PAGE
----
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What Happened to Saudization? Bipolar Fuel Projections!

Just a few short months ago, newspapers, led by the WSJ, trumpeted, many on their front pages, the Saudization of America and the end of America’s and OECD’s reliance on Middle East oil. Do you remember?   Well maybe you don’t have to– at least after 2025. The IEA’s World Energy Outlook for 2013, published Nov 12, indicates that the “Middle East, the only large source of low-cost oil, remains at the center of the longer-term oil outlook.” Within about 10 years or so, it will provide the largest share of the world’s expanded oil supply.

I realize the fragility of projections and have in the past criticized the IEA and the EIA and other makers of global energy projections. At times, projection makers are more artists than scientists. The good artists, sometimes, come close to what actually happens. The not so good ones either get lucky or appear to mute their “over or under” reality numbers. They either provide ranges, permitting them to say they were right in the future, or they complain, perhaps over a good bottle of wine, about the complexity of the variables.

I believe it is important to read the IEA report because it lends a bit of skepticism to the idea that America and its friends are entering the golden era of energy abundance. Indeed, The New York Times on Nov 13 ran the IEA story under the headline, “Shale’s Effect on Oil Supply Is Forecast to Be Brief.”

Here is what the IEA said in their Executive Summary:

“The role of OPEC countries in quenching the world’s thirst for oil is reduced temporarily over the next 10 years by rising output from the U.S., from oil sands in Canada, from deep water production in Brazil and from natural gas liquids from all around the world.  However, by mid-2020, non-OPEC production starts to fall back and countries in the Middle East provide most of the increase in global supply. Overall national oil companies and their host governments control some 80 percent of the world’s proven-plus-probable oil reserves.”

America’s likely surplus combined with a slowdown in the increase of demand will not affect costs of oil and gasoline in a major way.  Escalating demand for both will be reflected in Asia and will place a floor under prices. America’s oil companies function in a global market and are not governed to a great extent by the laws of supply and demand in this country.  They will sell to the highest bidder worldwide.

IEA indicates that “the need to compensate for declining output from existing oil fields is the major driver for upstream oil investment to 2035…conventional crude output from existing fields is set to fall by more than 40 mb/d by 2035.Of the 790 billion barrels of total production required to meet our projections for demand to 2035, more than half is needed just to offset declining production. According to the NY Times, IEA conclusions are generally shared by the EIA; that is, today’s rapid oil production from shale will continue for a relatively short time and then slow rapidly. IEA indicated the slowdown will occur in the mid-twenties, EIA by the late teens.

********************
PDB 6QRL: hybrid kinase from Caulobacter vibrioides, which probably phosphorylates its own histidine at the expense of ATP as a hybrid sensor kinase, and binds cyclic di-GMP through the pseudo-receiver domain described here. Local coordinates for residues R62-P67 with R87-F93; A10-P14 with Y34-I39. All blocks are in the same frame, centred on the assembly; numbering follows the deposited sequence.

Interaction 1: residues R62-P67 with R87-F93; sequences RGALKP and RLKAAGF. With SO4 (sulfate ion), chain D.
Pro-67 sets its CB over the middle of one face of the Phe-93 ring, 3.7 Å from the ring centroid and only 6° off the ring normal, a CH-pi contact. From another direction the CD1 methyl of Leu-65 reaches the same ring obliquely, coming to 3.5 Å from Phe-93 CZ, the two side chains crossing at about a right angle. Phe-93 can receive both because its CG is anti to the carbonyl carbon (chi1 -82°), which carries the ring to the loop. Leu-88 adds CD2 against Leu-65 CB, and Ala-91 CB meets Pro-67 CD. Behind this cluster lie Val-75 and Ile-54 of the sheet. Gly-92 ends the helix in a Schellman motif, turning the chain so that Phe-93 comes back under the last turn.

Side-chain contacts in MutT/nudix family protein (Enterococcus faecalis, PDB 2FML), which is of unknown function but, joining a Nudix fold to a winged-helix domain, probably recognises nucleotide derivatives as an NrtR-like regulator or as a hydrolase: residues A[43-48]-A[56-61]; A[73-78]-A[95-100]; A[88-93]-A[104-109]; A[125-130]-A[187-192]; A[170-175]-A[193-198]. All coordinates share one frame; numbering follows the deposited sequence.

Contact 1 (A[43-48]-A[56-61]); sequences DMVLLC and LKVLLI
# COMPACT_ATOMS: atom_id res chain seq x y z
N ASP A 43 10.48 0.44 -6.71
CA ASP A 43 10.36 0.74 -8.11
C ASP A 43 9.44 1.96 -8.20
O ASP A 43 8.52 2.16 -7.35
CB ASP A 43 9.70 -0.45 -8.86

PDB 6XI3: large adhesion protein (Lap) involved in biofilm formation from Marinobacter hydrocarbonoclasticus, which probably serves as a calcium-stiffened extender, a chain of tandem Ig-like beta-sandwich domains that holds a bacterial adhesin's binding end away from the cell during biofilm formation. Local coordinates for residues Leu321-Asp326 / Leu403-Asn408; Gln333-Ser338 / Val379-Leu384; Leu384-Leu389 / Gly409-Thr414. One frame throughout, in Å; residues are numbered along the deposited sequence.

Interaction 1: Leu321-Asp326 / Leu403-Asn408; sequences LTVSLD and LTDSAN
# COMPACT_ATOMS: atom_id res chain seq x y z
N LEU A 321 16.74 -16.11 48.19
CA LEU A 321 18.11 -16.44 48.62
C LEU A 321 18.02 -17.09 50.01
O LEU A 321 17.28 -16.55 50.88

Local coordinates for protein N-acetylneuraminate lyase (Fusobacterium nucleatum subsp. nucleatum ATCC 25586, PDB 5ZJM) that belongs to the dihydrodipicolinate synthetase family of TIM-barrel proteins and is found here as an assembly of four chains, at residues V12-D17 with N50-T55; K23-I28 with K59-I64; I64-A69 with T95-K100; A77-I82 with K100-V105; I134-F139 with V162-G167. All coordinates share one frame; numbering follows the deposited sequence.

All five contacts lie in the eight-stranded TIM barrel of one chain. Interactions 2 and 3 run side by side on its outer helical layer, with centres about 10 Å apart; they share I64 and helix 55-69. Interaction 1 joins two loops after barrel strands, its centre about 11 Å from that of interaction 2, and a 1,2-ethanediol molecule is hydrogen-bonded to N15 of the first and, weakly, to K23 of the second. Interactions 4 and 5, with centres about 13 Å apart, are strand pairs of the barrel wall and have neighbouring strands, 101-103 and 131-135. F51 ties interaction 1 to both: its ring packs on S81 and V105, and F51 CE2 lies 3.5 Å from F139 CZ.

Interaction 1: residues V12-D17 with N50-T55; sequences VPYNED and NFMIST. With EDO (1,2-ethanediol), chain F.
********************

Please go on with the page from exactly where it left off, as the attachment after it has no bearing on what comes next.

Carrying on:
IEA’s and EIA’s analysis should not generate a bipolar response or create a need for a regimen of pills to cure projection related manic depression. It’s only a projection. Take a deep breath and count to ten.  Next year it will likely change because of “complex variables ” including but not limited to changing world demand, Middle East tension, new technology and the use of alternative fuels.

Until we get better at projection, let’s applaud IEA and EIA’s professionals.  At a minimum, they are honestly and artistically responding to lots of unknowns.  Paraphrasing the comedian Ilka Chase (and changing a word or two) projectionist’s minds are cleaner because they change them so often…

Just kidding!

Their efforts should at least reinforce the need to think through transportation fuel strategies and act with all reasonable speed on what I would consider, at least, low hanging fruit. For example, a coordinated campaign by the public, nonprofit and private sector to encourage the federal government to approve methanol as a fuel would be a good first step.  Federal acquiescence, if combined with simultaneous certification of low cost kits to convert existing vehicles to flex fuel cars could provide the framework for an effective transitional fuel strategy.

It, likely, will take from five to ten years before electric and or hydrogen powered vehicles will be able to reach the budgets and driving needs of most low, and moderate income Americans.  Even when renewable fuel powered new vehicles reach a mass market, the technology will not be able to change the gasoline dependent older vehicles. In this context, alternative transitional fuels could, with the addition of an increased number of conveniently located fuel stations and stimulated by new demand, offer competition to oil company restricted gas-only stations and consumers a choice of fuels.  America would be better off economically and environmentally.  Consumers would secure a more predictable, probably lower price for fuel at competitive pumps and charging stations.  The nation would be less dependent on imported oil.